A woman put: ‘Gymshark, I’d love to see how diverse and inclusive your leadership team is.’
A man wrote: ‘When are you gonna do Asian history month and amplify Asian voices, or Hispanic history month and amplify Hispanic voices.
He added: ‘Or white history month and amplify white voices?’ Another said: ‘Stop playing the f***ing race game. Your virtue signaling will not matter.’
One wrote: ‘Political agendas and business don’t mix…. Bad way to kill your business.’
And another commented: ‘Just stick to making clothes. You’re not even based in America.’
But some followers welcomed the post, with many commenting with the #BLM for Black Lives Matter.
One woman wrote: ‘It’s marking the importance of black history month so all of you getting triggered need to get a grip!
‘They are projecting an important message of education on black history. A month that only gets celebrated once a year and doesn’t get the exposure it deserves.’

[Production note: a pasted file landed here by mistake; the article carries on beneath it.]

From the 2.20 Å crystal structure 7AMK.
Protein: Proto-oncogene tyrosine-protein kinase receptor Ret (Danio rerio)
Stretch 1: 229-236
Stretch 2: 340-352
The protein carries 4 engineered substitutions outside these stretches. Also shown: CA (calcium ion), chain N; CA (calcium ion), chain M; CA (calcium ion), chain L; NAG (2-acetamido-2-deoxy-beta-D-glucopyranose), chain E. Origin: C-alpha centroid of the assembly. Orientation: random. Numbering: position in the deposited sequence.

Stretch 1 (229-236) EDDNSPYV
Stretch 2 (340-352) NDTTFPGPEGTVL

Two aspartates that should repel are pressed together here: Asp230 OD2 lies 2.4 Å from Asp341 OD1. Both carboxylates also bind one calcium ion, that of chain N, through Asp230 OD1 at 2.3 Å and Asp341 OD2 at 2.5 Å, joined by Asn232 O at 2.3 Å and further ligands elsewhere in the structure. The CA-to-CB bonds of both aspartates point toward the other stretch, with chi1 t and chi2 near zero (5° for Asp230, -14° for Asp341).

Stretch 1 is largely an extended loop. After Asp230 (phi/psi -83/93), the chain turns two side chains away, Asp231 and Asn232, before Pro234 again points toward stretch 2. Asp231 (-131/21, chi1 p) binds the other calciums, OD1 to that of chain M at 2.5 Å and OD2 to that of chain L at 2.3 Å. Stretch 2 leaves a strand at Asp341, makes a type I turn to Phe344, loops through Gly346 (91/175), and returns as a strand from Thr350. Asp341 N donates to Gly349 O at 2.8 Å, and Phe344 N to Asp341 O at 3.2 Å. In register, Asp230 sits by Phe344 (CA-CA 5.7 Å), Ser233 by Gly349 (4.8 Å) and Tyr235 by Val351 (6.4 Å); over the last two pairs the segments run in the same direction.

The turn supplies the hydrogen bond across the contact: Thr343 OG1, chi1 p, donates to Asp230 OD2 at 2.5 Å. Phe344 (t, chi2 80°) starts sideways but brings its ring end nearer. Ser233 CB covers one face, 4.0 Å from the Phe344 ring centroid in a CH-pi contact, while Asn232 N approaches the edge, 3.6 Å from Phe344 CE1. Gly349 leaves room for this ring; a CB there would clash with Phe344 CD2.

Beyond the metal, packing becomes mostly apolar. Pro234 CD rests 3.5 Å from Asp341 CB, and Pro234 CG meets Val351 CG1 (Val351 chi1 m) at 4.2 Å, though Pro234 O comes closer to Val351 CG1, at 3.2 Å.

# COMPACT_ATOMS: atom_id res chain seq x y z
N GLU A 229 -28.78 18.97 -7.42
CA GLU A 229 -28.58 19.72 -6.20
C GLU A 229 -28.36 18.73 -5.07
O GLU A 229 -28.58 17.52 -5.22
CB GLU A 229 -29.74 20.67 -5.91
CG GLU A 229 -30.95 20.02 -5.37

She added: ‘No one is saying that other ethnicities do not matter. And people are vex? Nah.’ Another put: ‘BLM x GymShark coming soon.’
While one page commented: ‘Diversity and inclusion should be at the heart of every company. No one should feel like they don’t belong. Keep up the good work.’
Another account posted: ‘We support you, @gymshark. It’s so sad you’re getting criticism for doing what’s right!’
And one person added: ‘The growing diversity and inclusivity the @gymshark family has is amazing and I know the best is yet to come.’
Gymshark’s post comes amid a renewed focus on the lives of black people, particularly in the US and Britain, following the death of George Floyd in May.
He was killed by a white police officer while in custody in Minneapolis, which led to widespread protesting and rioting across America.
In Britain landmarks have been targeted, with a monument to the UK’s greatest Prime Minister Sir Winston Churchill defaced, as well as statues to people linked to the slave trade torn down.
Some organisations have looked at how diverse they are and have driven to hire more people from ethnic minorities.